Loretta Barnard

About Loretta Barnard

Loretta Barnard is a freelance writer and editor who has authored four non-fiction books, been a contributing writer to a wide range of reference books and whose essays have been published across a number of platforms. A regular contributor to The Big Smoke, she also coordinates the TBS Next Gen program.

Angry, surly, sans pants: Donald Duck turns 85

Donald Duck is a man (well, duck) of few children, less patience and zero pants. Today is he turns 85. Cheer up, mate.



Screen and television legend Donald Duck made his first ever film appearance 85 years ago this month when he was employed by entrepreneurial film producer Walt Disney to join the cast of the 1934 Silly Symphonies cartoon The Wise Little Hen. In that short film, Donald shows off two of his talents—his fine dancing skills (just watch those dapper webbed feet moving to a sailor’s hornpipe) and his acting (no one does a bellyache better than Donald, although in this cartoon his offsider Peter Pig has a pretty good go). The Wise Little Hen marked the beginning of a very productive career for Donald Fauntleroy Duck, who went on to appear in over 190 features.

Wearing his usual attire of a cap and sailor shirt, often fetchingly enhanced by the addition of a red bow tie, his lack of trousers has often been remarked on, but many would say that Donald is simply a free spirit. And perhaps it explains his short temper—just imagine having to be naked from the waist down (feathers notwithstanding) at all your public engagements.

His speaking voice lacks a certain level of enunciation, a trait that he was carefully coached in by esteemed voice actor Clarence “Ducky” Nash, and although there are times when we don’t quite know what he’s saying, his acting skills make his message eminently clear. One of the crosses he’s had to bear has been the incomprehension of his fellow star Mickey Mouse who often remarked that he was unable to understand a word of what Donald was saying. Some critics have accused Mickey of a superiority complex when it comes to his professional relationship with Donald, but the truth is they share a very close friendship. And Mickey has privately acknowledged that Donald courageously takes roles where he challenges both his co-stars and his audiences. It’s a mark of the duck that he puts so much of himself into his acting. He’s also a team player, often appearing in ensemble features with Mickey, Goofy and Pluto, Minnie Mouse and his real-life paramour Daisy Duck.

In fact, Donald Duck has been in many ways a fearless actor. While his co-stars at the Disney studio tended to stick to innocent happy-go-lucky roles, Donald was always pushing the envelope, taking on more difficult roles in which he had to display irrational anger, sometimes by (purposely) muttering incoherently, jumping up and down and waving his fists about in a somewhat belligerent manner. But his hard work paid off, and before he knew it, he was being engaged to star in films like Donald and Pluto (1936) where he plays a plumber, and Donald’s Ostrich (1937) where his role as a luggage handler at a railway station garnered many accolades. A decidedly multi-faceted actor, he’s at home playing anything from a boat builder, golfer, hockey champion, fire chief, chef, test pilot, musician, sailor and commando. As far as character actors go, Donald Duck is among the most gifted in all of movie history.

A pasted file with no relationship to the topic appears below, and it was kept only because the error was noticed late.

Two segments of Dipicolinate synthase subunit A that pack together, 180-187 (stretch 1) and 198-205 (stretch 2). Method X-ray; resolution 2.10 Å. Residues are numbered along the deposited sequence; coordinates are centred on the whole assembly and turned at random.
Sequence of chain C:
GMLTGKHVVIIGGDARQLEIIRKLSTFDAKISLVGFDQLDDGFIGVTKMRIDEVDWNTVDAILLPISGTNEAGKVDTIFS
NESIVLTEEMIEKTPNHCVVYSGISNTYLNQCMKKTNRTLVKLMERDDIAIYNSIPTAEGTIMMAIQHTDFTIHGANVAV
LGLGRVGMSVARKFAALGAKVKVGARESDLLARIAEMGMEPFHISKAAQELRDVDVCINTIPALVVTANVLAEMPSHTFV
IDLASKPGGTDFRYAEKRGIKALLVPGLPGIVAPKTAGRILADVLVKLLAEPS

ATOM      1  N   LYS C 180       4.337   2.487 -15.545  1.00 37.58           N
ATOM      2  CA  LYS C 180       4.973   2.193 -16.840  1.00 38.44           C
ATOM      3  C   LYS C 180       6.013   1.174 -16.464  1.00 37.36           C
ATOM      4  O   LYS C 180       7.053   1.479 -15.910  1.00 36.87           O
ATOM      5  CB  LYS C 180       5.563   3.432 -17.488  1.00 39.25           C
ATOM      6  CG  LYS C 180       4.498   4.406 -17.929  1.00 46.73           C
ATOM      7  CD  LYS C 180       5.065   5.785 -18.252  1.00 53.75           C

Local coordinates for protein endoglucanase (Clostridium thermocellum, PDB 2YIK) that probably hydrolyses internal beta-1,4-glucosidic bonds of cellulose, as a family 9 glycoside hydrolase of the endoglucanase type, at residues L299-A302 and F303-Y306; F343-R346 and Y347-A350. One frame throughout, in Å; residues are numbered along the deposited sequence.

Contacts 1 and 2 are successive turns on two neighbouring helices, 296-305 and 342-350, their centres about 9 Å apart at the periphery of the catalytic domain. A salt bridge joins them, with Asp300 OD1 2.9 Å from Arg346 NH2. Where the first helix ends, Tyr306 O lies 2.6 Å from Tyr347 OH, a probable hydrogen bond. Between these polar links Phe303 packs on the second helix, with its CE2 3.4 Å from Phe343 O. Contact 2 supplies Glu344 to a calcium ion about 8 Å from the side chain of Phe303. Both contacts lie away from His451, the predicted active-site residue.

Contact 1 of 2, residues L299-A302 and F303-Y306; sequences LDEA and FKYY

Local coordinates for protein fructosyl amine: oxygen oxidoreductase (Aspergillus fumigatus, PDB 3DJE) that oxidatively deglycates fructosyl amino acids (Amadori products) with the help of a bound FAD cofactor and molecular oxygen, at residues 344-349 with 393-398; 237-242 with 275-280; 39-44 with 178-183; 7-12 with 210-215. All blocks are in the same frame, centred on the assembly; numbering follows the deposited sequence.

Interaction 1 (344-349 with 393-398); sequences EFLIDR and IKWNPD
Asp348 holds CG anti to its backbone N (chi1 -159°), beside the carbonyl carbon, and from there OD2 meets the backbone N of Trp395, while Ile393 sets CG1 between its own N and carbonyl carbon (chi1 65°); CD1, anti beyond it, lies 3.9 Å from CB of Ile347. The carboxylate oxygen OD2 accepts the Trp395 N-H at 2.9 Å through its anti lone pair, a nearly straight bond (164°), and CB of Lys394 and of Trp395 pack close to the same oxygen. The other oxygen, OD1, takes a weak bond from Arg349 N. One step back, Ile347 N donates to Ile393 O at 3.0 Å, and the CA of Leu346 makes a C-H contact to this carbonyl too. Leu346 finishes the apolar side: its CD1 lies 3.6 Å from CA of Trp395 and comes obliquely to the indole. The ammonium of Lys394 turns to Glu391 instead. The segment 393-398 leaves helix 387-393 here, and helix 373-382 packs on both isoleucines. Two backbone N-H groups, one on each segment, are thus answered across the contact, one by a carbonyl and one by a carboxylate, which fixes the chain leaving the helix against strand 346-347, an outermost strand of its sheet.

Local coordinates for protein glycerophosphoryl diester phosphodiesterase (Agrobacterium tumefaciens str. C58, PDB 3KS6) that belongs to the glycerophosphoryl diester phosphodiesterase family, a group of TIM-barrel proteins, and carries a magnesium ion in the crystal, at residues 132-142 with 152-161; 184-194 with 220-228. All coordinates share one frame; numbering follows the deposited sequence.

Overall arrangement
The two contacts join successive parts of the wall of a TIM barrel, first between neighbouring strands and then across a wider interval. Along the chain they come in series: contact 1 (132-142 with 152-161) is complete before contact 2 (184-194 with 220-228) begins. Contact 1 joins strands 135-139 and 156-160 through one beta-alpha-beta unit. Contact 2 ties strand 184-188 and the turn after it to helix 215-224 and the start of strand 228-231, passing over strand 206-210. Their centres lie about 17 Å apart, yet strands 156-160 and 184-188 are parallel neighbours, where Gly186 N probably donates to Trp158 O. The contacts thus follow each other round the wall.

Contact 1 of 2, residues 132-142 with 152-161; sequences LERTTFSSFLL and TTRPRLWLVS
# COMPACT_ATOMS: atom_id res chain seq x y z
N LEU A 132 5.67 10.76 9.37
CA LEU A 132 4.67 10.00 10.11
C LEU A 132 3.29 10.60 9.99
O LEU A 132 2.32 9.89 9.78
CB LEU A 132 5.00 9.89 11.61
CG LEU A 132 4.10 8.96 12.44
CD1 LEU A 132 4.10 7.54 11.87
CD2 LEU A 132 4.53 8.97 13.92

He won his only Oscar (Best Animated Short Film) for his performance in the satirical anti-Nazi propaganda film Der Fuehrer’s Face, originally titled Donald Duck in Nutziland (1943). It’s possibly also one of the few times he appears on film wearing pants—although to be fair they are pyjama pants. Der Fuehrer’s Face wasn’t widely shown at the time because it depicted Donald as a Nazi, even though it was revealed at the end of the film to be a dreadful nightmare. Really, as if the quintessential American duck would ever be a Nazi! But it wasn’t Donald’s only appearance at the Academy Awards: alongside show business luminaries like Bob Hope, James Stewart and Rosalind Russell, Donald co-hosted the Oscars ceremony in 1958.

Donald Duck is well known for his comedic roles, but he’s also deeply committed to education and over the years has agreed to star in a number of educational films, The Litterbug (1961) and Donald’s Fire Survival Plan (1965) among them. He made a cameo appearance in the 1988 film Who Framed Roger Rabbit? and has a pivotal role in Duck Tales (2017). In his long life and extraordinary career, he’s never really been out of work. Movies, short films, television shows and documentary-style features have been his bread and butter and he still continues to make regular appearances at Disney theme parks across the globe. (I can just hear him saying modestly, “Aw phooey!”)

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It’s difficult for celebrities to keep their private lives out of the public eye, but Donald has largely managed to do this. We know he’s enjoyed a long relationship with his girlfriend Daisy, who has had a calming influence on him for many years, invariably succeeding in pacifying him when his temper threatens to get the better of him. A devoted family man, Donald also shares good times with his sister Della’s three sons Huey, Dewey and Louie, as well as his uncles Scrooge McDuck and Ludwig von Drake.

Donald Duck received his star on the Hollywood Walk of Fame in 2005, a fitting acknowledgement to a lifetime devoted to entertaining children and adults everywhere. Wishing him a very happy 85th birthday.


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